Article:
Often there are things that happened in the past that affect the present. Sometimes this requires a flashback scene, but not usually. Flashbacks tend to distance the reader from the action. Therefore, I believe it's good policy not to put anything in flashback, unless you have information that can't be told any other way, or action that can't be shown sequentially. Instead, use mini-flashbacks to relate action that happens before the beginning of the story, and is too previous to be moved to a later time frame. Just in case I need to explain the difference: A real flashback, is a whole scene shown out of time sequence, and a mini-flashback is having a character remember something that happened before for a line or two, then going on with the present scene’s action.
This can be the time for good use of narrative. They always tell us "show don't tell" and narration is "telling." But you can't show everything in the space allowed. So my advice is to narrate the mundane, or the action in pointless scenes if the reader has to know about it. Basically your story scenes should be like shining jewels and the narration like the silver wire that strings them together. Most writing texts don't get into how to do narration and it was years before I figured it out.
Look at the following plot synopsis for a trite romance for example:
After meeting her fiancé, Don, for lunch, Melanie buys an antique statue that strikes her eye in a small shop. After taking it home, she becomes conscious of an aura about it. It begins to affect her dreams. Over the next two weeks, as she goes to her job at a local library, at home, and even on dates with her fiancé, Melanie cannot get the little statue out of her mind. Don is disturbed by her lack of attention and his assumption that Melanie’s life should revolve around him is established when he presents her with airline tickets for a honeymoon on a date she has already told him she can’t get leave from work. He suggests she quit her job and devote herself to keeping him happy in the future. Melanie does some research and finds the statue was once the symbol of an African River god. She writes to the embassy asking more about the history of the river god and is referred to the Museum of Humanities. She calls the museum and makes an appointment to speak with the curator, an expert in African culture. He tells her the statue was stolen and that the three tribal factions of that area each blame the other two for the theft. War among them is imminent. Melanie decides to give the statue back. Melanie thinks about quitting her job, but the little statue looks angry and her dreams are filled with visions of crashes for weeks. Her nerves are on edge when Don comes by unannounced and berates her for spending so much time on the darned statue. They break up. Don goes on their planned honeymoon alone and his plane crashes. Though he survives, Melanie has no desire to resume their relationship. Melanie learns from the museum curator that the statue is authentic and makes arrangements to ship it back to Africa.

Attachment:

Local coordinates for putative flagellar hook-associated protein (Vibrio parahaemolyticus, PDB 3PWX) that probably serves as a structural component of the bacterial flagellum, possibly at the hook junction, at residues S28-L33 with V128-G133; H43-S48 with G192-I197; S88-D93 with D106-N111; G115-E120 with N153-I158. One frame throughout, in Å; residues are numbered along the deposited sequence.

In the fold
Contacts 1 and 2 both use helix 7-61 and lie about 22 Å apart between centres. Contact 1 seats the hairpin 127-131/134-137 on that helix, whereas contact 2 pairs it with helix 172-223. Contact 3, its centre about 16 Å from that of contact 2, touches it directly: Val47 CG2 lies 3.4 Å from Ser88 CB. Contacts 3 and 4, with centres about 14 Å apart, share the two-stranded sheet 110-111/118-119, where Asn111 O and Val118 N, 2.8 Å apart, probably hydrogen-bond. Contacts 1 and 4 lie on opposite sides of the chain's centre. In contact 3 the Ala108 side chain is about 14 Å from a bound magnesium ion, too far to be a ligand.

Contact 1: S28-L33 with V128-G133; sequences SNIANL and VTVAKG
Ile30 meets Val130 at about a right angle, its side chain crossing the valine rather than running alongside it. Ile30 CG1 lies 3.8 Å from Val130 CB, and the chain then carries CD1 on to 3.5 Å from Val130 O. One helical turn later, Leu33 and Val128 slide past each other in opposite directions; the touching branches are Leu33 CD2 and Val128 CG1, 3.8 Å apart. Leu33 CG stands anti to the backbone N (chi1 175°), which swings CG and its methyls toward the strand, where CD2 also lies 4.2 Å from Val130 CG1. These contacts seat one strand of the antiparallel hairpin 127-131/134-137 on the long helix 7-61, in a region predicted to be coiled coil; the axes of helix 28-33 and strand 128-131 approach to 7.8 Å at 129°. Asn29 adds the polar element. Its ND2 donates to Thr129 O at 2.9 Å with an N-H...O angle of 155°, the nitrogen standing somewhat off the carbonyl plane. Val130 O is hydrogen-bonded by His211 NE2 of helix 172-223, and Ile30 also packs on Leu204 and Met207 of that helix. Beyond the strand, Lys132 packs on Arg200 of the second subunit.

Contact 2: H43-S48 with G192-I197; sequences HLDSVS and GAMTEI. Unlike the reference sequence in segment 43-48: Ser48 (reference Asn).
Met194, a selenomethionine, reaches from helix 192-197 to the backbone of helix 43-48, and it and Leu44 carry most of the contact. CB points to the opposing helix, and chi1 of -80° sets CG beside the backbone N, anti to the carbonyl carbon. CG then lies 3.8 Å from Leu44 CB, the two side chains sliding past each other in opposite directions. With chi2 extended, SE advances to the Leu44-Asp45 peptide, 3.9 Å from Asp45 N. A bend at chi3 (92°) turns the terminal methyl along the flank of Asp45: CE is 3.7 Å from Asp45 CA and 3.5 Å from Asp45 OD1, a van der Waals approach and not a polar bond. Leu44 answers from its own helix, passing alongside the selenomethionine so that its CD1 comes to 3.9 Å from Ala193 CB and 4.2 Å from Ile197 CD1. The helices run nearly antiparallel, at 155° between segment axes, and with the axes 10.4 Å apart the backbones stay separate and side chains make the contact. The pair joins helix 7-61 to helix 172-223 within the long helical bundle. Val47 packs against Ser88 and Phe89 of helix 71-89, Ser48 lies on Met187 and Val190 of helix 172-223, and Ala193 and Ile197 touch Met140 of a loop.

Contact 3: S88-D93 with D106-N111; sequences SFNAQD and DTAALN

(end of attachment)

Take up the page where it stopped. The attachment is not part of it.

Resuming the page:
Looking at the above, almost anyone would assume they’d start the story at lunch with the fiancé. Or at least with the purchase of the statue. But look at the three scene outlines below
Scene one: Melanie’s apartment. Quarrelsome phone call from Don. Problem: Melanie’s relationship with fiancé Don is not going well. Melanie eyes the statue that looks like a humpbacked waterdrop with a head. The face keeps changing, sometimes male, sometimes female, sometimes faceless, depending on the angle of view. Mini-flashback: She remembers where she bought it and the feelings she’s been having ever since. Don comes and they quarrel about his making honeymoon plans without consulting her schedule. Don leaves, angry. End hook, Melanie wonders if the marriage to him is a mistake.
Scene two: Museum. Melanie meets the museum curator. Definite interest on his part. Mini-flashback to the dreams and how she got there. He’s nice and attentive. Gives her background on the statue and agrees to come and look to see if it’s the original. Curator makes a mild pass. Melanie mentions her fiancé. Curator suggests she return statue. Melanie is not sure whether she wants to let it go. She is becoming fond of it, despite its aura of anger.
Scene Three: Melanie’s apartment. Curator calls. Statue is the original. Melanie asks him to make arrangements to ship it to Africa. Don comes by and they quarrel again. He gives her an ultimatum, tells her to quit job. They quarrel. Don is very nasty. Melanie dumps him. Don announces he plans to go on the trip he wanted anyway, on Flight 801, or some other famous crash number. Melanie tells him to go ahead. They are through. Don leaves. The statue then definitely looks female and smiling. As Melanie packs it she feels at peace for the first time in weeks.